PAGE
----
Copyright © 1999 Robert L. Sommers, all rights reserved.
Part 1 of 2
Charities are under enormous pressure to raise funds, but unfortunately, are often unaware of the stringent requirements attached to their prized tax-exempt status.
The concept behind U.S. charitable giving is straightforward: (1) a donor unconditionally gives a charity money or property and receives a charitable deduction on his taxes; (2) the charity receives the donation tax-free. The charity must qualify as a tax-exempt entity under the Internal Revenue Code and must agree to abide by strict rules to maintain its tax-exemption. A major restriction is that the charity cannot be used to benefit an insider (one with influence over the charity).
Tax planners have been eyeing the charitable deduction as a tax planning tool. The trend is to stretch the deduction in ways never intended by Congress. The latest ploys involve efforts to claim a charitable deduction for transactions that principally benefit the donor, not the charity. Whether the donor is transmuting a non-deductible personal expense into a charitable deduction, or misusing the charity's tax-exempt status to lower his own income and estate taxes, these new gimmicks have a "pitchman's" tenor to them. They are packaged and actively promoted by those representing the financial interests of the taxpayer, not the charity, and usually have a take-it-or-leave-it attitude toward the charity. In other words, there is little charitable intent involved with these structures, the emphasis is on using the charity's tax-exempt status to benefit the taxpayer, but without a corresponding "real" benefit to the charity.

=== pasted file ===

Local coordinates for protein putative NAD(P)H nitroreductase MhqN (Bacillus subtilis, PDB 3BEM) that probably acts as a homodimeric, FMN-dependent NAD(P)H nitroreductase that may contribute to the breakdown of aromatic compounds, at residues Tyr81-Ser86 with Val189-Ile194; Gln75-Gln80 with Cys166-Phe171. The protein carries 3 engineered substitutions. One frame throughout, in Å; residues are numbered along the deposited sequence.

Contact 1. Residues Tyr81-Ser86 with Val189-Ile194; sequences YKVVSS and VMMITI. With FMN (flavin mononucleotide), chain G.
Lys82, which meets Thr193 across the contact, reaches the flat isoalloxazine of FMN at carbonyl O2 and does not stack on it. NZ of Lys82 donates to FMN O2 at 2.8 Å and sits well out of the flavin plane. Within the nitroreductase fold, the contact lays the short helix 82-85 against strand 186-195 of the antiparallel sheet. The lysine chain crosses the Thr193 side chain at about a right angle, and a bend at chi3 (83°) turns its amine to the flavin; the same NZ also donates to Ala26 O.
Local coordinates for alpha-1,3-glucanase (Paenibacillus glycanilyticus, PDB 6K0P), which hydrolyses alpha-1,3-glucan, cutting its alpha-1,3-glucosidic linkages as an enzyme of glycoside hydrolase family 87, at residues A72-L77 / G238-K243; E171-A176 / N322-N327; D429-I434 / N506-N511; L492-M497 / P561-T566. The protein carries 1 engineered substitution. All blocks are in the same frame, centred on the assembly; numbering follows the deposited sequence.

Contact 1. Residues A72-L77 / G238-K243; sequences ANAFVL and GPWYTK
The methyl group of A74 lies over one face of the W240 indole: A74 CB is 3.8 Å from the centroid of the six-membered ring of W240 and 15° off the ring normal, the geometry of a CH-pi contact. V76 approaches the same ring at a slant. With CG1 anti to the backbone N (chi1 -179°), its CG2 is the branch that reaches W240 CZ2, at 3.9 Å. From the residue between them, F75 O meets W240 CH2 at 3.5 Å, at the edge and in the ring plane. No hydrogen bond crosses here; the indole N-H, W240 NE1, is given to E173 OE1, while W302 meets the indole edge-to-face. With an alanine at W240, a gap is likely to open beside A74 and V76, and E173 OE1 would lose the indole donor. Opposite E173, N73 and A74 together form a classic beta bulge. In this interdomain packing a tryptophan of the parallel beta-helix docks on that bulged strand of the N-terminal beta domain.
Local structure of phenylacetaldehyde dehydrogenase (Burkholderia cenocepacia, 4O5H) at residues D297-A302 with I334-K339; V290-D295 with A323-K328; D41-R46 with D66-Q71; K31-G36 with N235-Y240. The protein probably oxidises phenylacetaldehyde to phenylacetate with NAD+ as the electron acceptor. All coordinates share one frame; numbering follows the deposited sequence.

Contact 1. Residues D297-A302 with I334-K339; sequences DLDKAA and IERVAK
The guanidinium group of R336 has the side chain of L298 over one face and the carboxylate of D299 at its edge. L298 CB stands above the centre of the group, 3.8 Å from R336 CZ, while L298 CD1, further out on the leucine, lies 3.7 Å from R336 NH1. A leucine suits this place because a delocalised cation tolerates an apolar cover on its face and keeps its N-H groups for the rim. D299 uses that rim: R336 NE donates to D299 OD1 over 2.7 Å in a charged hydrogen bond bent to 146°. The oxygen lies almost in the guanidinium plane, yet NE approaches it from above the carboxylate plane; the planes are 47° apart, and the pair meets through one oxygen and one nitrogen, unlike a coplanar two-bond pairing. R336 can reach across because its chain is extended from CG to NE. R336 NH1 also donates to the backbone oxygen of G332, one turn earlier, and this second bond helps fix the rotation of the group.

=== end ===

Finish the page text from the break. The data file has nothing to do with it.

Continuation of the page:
To obtain a deduction for a charitable contribution, you must make a gift of money or property to a tax-exempt entity. A gift has two elements: (1) Donative Intent (you had to intend to make a gift); and (2) Lack of Adequate Consideration (i.e. the donation is more valuable than what you receive in return). A gift to charity is deductible to the extent the fair market value of the gift exceeds the benefit, if any, received from the charity. For example, if your intent is to give a computer worth $200 to a charity and the charity gives you tickets to a concert worth $150, you receive a $50 deduction.